mersenneforum.org Exponentiation w/ independent variable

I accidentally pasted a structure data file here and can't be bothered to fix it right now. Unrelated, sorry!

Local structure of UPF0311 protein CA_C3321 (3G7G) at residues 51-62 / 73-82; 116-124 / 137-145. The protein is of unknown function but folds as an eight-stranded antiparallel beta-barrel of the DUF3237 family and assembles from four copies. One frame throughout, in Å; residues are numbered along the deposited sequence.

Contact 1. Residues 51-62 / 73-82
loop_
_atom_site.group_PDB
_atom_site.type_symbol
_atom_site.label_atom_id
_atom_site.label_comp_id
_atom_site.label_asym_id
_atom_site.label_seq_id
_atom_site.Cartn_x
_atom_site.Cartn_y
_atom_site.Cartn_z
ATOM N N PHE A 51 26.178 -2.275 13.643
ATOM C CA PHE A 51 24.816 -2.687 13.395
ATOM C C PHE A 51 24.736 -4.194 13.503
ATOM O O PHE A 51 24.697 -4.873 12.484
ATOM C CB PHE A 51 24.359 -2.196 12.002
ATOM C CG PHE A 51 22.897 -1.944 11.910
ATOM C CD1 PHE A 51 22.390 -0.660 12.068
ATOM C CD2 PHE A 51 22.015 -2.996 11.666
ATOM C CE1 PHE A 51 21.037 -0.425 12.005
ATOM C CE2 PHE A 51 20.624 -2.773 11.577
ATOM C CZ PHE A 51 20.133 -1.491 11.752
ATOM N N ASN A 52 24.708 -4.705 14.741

Register FAQ Search Today's Posts Mark Forums Read 2010-07-08, 16:55 #1 Unregistered   22×5×132 Posts Exponentiation w/ independent variable Hello, I have a quick question regarding solving a weird log. Given the following: log (with base x-1) of x = f(x). Is it permissible to exponentiate in the following manner: (x-1)^y = (x-1)^(log base (x-1) of x) = (x-1)^y = x and then take the derivative y ln (x-1) = ln x 1/x-1 * y + y' * ln (x-1) = 1/x ... ect solving for y' is trivial. I know the alternate (which IS correct) is to rewrite using change of base yielding log x/ log x-1 = y and then taking the derivative. However, does the first method also arrive at the correct answer, or is it not legal? Any help is appreciated, Thanks.  2010-07-11, 18:47 #2 Primeinator   "Kyle" Feb 2005 Somewhere near M52.. 3·5·61 Posts I do not immediately see a problem by exponentiating in the fashion above- i.e. using (x-1) as a base to cancel the logarithm and then taking the log of both sides to bring down your dependent variable y looks sound. In addition, to my knowledge there is no problem with using change of base formula when the independent variable is in the base of the log. However, I am just an amateur on these forums. Perhaps someone with more expertise can speak on this subject?   2010-07-11, 22:27 #3 Primeinator   "Kyle" Feb 2005 Somewhere near M52.. 3·5·61 Posts Using the change of base formula: f(x) = log(x) / log(x-1) Via the quotient rule: f ' (x) =[ log(x-1) / x - log(x) / (x-1) ] / (log(x-1))^2 Using what you mention: f(x) = y = log(base x-1) of x (x-1)^y = (x-1)^(log base x-1 of x) yielding (x-1)^y = x Now taking the log of both sides: y log (x-1) = log (x) y = log (x) / log (x-1) If you differentiate this expression, you will end up with an identical result to the above method. Therefore, I will venture to guess that exponentiating in this fashion is perfectly fine (at least in this scenario). Whether it is true in all scenarios or not... is a question that I cannot answer. Last fiddled with by Primeinator on 2010-07-11 at 22:28   2010-07-13, 08:07 #4 davieddy   "Lucan" Dec 2006 England 145128 Posts If y=u/v then yv = u Differentiate both equations and solve for y'.   2010-08-04, 06:38 #5 davieddy   "Lucan" Dec 2006 England 647410 Posts BTW what is x "independent" of?  Thread Tools Show Printable Version Email this Page Similar Threads Thread Thread Starter Forum Replies Last Post siegert81 Factoring 1 2018-04-16 22:53 carpetpool Information & Answers 2 2017-11-03 07:24 ramshanker Math 2 2015-10-31 15:28 Mini-Geek Software 7 2008-01-14 17:33 Greenbank Math 5 2005-09-30 10:20

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